UK deepening links with fellow democracies such as India, Israel, PM Truss says at UN
British prime minister Liz Truss speaks during the 77th session of the United Nations General Assembly (UNGA) at UN headquarters on September 21, 2022 in New York City, US. (Photo by Stefan Rousseau – WPA Pool/Getty Images)
The UK is deepening its links with fellow democracies like India, Israel, Indonesia and South Africa, British Prime Minister Liz Truss told world leaders at the 77th session of the UN General Assembly in New York.
“So, we are building new partnerships around the world. We are fortifying our deep security alliances in Europe and beyond through NATO and the Joint Expeditionary Force, Truss said on Wednesday (22).
“We are deepening our links with fellow democracies like India, Israel, Indonesia and South Africa,” she said, adding that the UK is building new security ties with its friends in the Indo-Pacific and the Gulf.
She said the UK has shown leadership on free and fair trade, striking trade agreements with Australia, New Zealand, Japan and many others, and we are in the process” of acceding to the Trans-Pacific Partnership.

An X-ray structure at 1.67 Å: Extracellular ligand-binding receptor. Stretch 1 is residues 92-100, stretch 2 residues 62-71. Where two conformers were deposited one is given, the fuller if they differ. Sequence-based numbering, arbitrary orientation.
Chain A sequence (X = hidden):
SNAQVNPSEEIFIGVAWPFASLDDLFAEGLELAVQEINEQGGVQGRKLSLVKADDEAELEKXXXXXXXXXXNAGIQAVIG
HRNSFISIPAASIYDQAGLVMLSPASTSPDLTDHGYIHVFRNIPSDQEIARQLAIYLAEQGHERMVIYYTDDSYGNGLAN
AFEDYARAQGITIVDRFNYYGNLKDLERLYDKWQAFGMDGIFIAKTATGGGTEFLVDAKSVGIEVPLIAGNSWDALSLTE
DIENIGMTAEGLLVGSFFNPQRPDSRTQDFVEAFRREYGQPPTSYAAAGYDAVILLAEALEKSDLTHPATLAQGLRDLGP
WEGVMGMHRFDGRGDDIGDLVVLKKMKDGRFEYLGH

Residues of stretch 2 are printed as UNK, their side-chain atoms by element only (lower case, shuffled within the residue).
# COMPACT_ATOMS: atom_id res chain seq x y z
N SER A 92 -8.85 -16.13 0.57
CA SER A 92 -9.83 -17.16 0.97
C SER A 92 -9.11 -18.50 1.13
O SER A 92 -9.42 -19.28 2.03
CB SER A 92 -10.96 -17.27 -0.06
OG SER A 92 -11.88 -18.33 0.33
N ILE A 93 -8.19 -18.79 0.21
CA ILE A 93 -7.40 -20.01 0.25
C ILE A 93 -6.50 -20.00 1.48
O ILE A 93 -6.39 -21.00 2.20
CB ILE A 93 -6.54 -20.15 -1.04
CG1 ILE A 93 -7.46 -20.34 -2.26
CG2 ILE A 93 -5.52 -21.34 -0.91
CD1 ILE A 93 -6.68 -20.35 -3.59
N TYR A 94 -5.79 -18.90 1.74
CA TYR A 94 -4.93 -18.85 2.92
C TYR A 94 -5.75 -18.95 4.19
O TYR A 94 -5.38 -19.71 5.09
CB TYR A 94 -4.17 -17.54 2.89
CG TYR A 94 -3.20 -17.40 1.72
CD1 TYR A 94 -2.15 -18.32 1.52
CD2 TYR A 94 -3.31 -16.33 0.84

“Rather than exerting influence through debt, aggression, and taking control of critical infrastructure and minerals, we are building strategic ties based on mutual benefit and trust. And we are deepening partnerships like the G7 and the Commonwealth,” she said.
Truss lamented that authoritarian states are undermining stability and security around the world.
“Geopolitics is entering a new era one that requires those who believe in the founding principles of the United Nations to stand up and be counted. In the United Kingdom, we are entering a new era too, she said.
‘Queen Elizabeth II was the rock on which modern Britain was built’
Mourning the passing of Queen Elizabeth II, she said the late monarch “was the rock on which modern Britain was built. And she symbolised the post-war values on which this organisation was founded.”
She said her country is safeguarding the security of its economy the supply chains, the critical minerals, the food, and the technology that drives growth and protects the health and lives of its people.
“We won’t be strategically dependent on those who seek to weaponise the global economy. Instead, we are reforming our economy to get Britain moving and we want to work with our allies so we can all move forward together, she said.
“The free world needs this economic strength and resilience to push back against authoritarian aggression and win this new era of strategic competition,” she said, calling on the international community that “we must do this together.”